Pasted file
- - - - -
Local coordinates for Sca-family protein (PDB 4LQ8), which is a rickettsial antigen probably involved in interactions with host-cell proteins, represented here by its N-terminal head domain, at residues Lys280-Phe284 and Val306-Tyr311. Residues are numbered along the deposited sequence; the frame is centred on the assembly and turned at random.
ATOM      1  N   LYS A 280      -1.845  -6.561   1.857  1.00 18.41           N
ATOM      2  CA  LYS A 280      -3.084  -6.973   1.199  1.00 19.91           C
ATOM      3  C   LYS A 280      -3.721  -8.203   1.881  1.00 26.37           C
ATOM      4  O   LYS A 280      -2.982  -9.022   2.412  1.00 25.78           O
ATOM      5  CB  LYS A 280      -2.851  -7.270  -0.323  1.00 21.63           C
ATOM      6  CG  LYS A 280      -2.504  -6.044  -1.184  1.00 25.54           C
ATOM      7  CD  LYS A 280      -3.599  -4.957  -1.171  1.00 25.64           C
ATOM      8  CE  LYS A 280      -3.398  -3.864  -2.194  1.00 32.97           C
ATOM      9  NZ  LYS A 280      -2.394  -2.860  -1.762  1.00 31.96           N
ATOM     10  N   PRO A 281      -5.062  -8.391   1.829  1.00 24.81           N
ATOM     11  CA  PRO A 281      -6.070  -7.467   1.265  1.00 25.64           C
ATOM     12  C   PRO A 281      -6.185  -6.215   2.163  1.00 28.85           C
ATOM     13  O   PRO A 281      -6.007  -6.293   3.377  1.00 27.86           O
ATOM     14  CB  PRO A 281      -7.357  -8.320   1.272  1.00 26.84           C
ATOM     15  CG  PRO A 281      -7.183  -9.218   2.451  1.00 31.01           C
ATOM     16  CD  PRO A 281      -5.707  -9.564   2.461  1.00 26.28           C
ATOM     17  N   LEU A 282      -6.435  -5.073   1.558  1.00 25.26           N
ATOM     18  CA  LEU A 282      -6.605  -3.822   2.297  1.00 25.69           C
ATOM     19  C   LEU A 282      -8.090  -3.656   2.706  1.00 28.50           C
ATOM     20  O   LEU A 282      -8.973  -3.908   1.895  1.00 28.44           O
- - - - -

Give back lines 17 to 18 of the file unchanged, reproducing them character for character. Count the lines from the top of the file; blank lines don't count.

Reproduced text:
ATOM     16  CD  PRO A 281      -5.707  -9.564   2.461  1.00 26.28           C
ATOM     17  N   LEU A 282      -6.435  -5.073   1.558  1.00 25.26           N